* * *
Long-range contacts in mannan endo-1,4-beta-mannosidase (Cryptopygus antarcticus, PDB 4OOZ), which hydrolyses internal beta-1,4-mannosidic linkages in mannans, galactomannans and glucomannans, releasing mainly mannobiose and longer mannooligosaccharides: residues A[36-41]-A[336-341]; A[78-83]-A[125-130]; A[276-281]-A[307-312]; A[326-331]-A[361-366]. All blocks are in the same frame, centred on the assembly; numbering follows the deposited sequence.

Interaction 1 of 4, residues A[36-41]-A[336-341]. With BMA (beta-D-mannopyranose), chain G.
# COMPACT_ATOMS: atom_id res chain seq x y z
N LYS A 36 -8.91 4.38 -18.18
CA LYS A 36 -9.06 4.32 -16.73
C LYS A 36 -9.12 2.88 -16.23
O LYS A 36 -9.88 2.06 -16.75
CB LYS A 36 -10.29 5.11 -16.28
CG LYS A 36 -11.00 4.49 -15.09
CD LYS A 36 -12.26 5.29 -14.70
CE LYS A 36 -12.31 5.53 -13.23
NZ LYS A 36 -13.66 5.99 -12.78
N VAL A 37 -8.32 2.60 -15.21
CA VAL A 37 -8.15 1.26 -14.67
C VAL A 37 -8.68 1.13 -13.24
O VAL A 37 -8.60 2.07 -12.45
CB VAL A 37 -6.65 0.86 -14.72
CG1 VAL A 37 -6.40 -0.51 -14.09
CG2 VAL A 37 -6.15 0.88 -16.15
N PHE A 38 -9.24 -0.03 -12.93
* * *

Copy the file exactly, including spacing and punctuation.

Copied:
Long-range contacts in mannan endo-1,4-beta-mannosidase (Cryptopygus antarcticus, PDB 4OOZ), which hydrolyses internal beta-1,4-mannosidic linkages in mannans, galactomannans and glucomannans, releasing mainly mannobiose and longer mannooligosaccharides: residues A[36-41]-A[336-341]; A[78-83]-A[125-130]; A[276-281]-A[307-312]; A[326-331]-A[361-366]. All blocks are in the same frame, centred on the assembly; numbering follows the deposited sequence.

Interaction 1 of 4, residues A[36-41]-A[336-341]. With BMA (beta-D-mannopyranose), chain G.
# COMPACT_ATOMS: atom_id res chain seq x y z
N LYS A 36 -8.91 4.38 -18.18
CA LYS A 36 -9.06 4.32 -16.73
C LYS A 36 -9.12 2.88 -16.23
O LYS A 36 -9.88 2.06 -16.75
CB LYS A 36 -10.29 5.11 -16.28
CG LYS A 36 -11.00 4.49 -15.09
CD LYS A 36 -12.26 5.29 -14.70
CE LYS A 36 -12.31 5.53 -13.23
NZ LYS A 36 -13.66 5.99 -12.78
N VAL A 37 -8.32 2.60 -15.21
CA VAL A 37 -8.15 1.26 -14.67
C VAL A 37 -8.68 1.13 -13.24
O VAL A 37 -8.60 2.07 -12.45
CB VAL A 37 -6.65 0.86 -14.72
CG1 VAL A 37 -6.40 -0.51 -14.09
CG2 VAL A 37 -6.15 0.88 -16.15
N PHE A 38 -9.24 -0.03 -12.93